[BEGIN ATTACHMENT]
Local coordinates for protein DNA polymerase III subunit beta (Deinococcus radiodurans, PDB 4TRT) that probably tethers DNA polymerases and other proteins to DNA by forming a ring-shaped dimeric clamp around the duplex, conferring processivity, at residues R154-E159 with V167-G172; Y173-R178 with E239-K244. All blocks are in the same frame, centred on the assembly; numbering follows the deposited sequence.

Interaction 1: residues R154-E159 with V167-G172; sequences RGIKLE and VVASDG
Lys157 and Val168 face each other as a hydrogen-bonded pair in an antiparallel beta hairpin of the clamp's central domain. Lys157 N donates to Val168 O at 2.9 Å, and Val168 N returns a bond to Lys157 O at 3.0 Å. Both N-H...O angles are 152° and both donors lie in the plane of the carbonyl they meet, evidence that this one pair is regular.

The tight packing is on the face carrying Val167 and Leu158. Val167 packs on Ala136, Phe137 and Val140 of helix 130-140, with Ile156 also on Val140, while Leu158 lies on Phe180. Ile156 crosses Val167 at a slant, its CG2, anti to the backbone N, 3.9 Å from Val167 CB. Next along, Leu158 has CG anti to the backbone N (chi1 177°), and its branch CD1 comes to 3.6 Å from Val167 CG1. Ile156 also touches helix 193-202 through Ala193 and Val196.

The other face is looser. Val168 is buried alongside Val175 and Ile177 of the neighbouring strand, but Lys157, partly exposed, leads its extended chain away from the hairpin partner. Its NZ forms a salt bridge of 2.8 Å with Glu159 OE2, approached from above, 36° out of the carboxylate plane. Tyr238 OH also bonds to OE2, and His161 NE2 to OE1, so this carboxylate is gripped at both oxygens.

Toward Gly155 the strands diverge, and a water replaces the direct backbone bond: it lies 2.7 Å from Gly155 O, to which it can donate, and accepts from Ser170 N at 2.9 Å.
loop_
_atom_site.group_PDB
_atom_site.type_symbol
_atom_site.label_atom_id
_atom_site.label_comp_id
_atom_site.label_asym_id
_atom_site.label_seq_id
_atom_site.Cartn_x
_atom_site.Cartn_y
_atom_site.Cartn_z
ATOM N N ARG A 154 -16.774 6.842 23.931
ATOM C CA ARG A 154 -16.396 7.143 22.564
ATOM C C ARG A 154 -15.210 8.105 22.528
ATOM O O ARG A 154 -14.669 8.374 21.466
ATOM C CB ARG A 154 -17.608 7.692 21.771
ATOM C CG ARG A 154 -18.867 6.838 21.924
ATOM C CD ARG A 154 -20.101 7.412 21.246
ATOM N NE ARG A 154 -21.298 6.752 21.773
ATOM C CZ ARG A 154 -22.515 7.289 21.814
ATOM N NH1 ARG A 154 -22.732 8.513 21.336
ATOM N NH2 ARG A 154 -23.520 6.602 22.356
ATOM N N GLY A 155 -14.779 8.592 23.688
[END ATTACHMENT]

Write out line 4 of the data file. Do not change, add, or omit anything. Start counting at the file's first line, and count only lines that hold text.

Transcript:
The tight packing is on the face carrying Val167 and Leu158. Val167 packs on Ala136, Phe137 and Val140 of helix 130-140, with Ile156 also on Val140, while Leu158 lies on Phe180. Ile156 crosses Val167 at a slant, its CG2, anti to the backbone N, 3.9 Å from Val167 CB. Next along, Leu158 has CG anti to the backbone N (chi1 177°), and its branch CD1 comes to 3.6 Å from Val167 CG1. Ile156 also touches helix 193-202 through Ala193 and Val196.